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I'm a developer of a mobile Android app. In my app, I've implemented code that reports the SHA-1 certificate fingerprint (implemented in Java code, as described in this post), in this way we can tell which users are using the real (Google Play signed) APK, and which are not.

Lately, i've stumbled across cases where users are using a modified APK, but this APK still reports the fingerprint of the genuine app (as signed by Google Play). We extracted the signature from the APK also using keytool as described in this post.

My question - is there any way a hacker could open the APK, modify it and then re-pack it and re-sign it so that it'll report the real fingerprint (apart from getting access to the signing key somehow) ?

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  • There may be confusion between the fingerprint of the signature of the APK, that you can check with a certificate and the fingerprint of the certificate used to sign here... May 13 at 16:46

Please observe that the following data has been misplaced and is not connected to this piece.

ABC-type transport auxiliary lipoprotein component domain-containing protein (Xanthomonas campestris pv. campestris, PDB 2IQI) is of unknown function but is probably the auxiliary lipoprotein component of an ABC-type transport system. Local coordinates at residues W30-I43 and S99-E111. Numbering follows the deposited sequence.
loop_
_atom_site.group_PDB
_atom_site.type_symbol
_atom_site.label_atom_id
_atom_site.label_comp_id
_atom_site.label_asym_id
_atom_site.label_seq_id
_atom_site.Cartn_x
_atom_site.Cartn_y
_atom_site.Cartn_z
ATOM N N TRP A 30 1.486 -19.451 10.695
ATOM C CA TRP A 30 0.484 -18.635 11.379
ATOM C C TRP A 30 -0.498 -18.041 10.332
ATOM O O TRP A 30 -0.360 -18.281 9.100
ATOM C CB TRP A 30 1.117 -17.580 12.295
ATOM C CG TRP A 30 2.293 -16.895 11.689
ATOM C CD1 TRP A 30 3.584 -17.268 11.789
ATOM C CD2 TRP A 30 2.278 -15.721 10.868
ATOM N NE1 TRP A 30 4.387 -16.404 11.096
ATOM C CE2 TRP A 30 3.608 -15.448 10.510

• Generating the certificate fingerprint using keytool is outdated. I strongly recommend to only use apksigner instead. Also did the fingerprint match with the fingerprint from your official version? The fingerprint the app sends to your server can of course be faked (a manipulated app version can send any data it want to you).
    – Robert
    May 13 at 17:01

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